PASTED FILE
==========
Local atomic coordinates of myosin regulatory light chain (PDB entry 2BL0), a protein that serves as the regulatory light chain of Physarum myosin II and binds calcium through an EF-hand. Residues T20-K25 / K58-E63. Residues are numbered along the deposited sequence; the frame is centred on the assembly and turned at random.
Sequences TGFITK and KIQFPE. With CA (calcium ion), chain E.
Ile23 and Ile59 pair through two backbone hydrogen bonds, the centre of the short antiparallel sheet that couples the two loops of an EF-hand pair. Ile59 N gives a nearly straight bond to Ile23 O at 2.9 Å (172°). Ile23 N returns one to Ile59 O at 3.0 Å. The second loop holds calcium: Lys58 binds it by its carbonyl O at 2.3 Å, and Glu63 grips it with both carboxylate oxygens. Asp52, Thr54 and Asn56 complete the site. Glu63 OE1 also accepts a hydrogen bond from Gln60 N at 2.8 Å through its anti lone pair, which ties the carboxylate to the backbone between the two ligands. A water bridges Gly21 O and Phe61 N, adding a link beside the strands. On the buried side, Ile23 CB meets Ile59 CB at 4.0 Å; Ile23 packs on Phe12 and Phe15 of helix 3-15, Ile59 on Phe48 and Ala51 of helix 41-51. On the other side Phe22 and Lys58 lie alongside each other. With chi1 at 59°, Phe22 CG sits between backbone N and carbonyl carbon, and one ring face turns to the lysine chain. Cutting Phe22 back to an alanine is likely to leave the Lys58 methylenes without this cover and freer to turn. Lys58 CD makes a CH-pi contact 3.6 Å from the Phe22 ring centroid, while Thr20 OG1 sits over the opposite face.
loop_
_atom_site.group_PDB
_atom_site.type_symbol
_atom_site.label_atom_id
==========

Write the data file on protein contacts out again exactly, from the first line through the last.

Local atomic coordinates of myosin regulatory light chain (PDB entry 2BL0), a protein that serves as the regulatory light chain of Physarum myosin II and binds calcium through an EF-hand. Residues T20-K25 / K58-E63. Residues are numbered along the deposited sequence; the frame is centred on the assembly and turned at random.
Sequences TGFITK and KIQFPE. With CA (calcium ion), chain E.
Ile23 and Ile59 pair through two backbone hydrogen bonds, the centre of the short antiparallel sheet that couples the two loops of an EF-hand pair. Ile59 N gives a nearly straight bond to Ile23 O at 2.9 Å (172°). Ile23 N returns one to Ile59 O at 3.0 Å. The second loop holds calcium: Lys58 binds it by its carbonyl O at 2.3 Å, and Glu63 grips it with both carboxylate oxygens. Asp52, Thr54 and Asn56 complete the site. Glu63 OE1 also accepts a hydrogen bond from Gln60 N at 2.8 Å through its anti lone pair, which ties the carboxylate to the backbone between the two ligands. A water bridges Gly21 O and Phe61 N, adding a link beside the strands. On the buried side, Ile23 CB meets Ile59 CB at 4.0 Å; Ile23 packs on Phe12 and Phe15 of helix 3-15, Ile59 on Phe48 and Ala51 of helix 41-51. On the other side Phe22 and Lys58 lie alongside each other. With chi1 at 59°, Phe22 CG sits between backbone N and carbonyl carbon, and one ring face turns to the lysine chain. Cutting Phe22 back to an alanine is likely to leave the Lys58 methylenes without this cover and freer to turn. Lys58 CD makes a CH-pi contact 3.6 Å from the Phe22 ring centroid, while Thr20 OG1 sits over the opposite face.
loop_
_atom_site.group_PDB
_atom_site.type_symbol
_atom_site.label_atom_id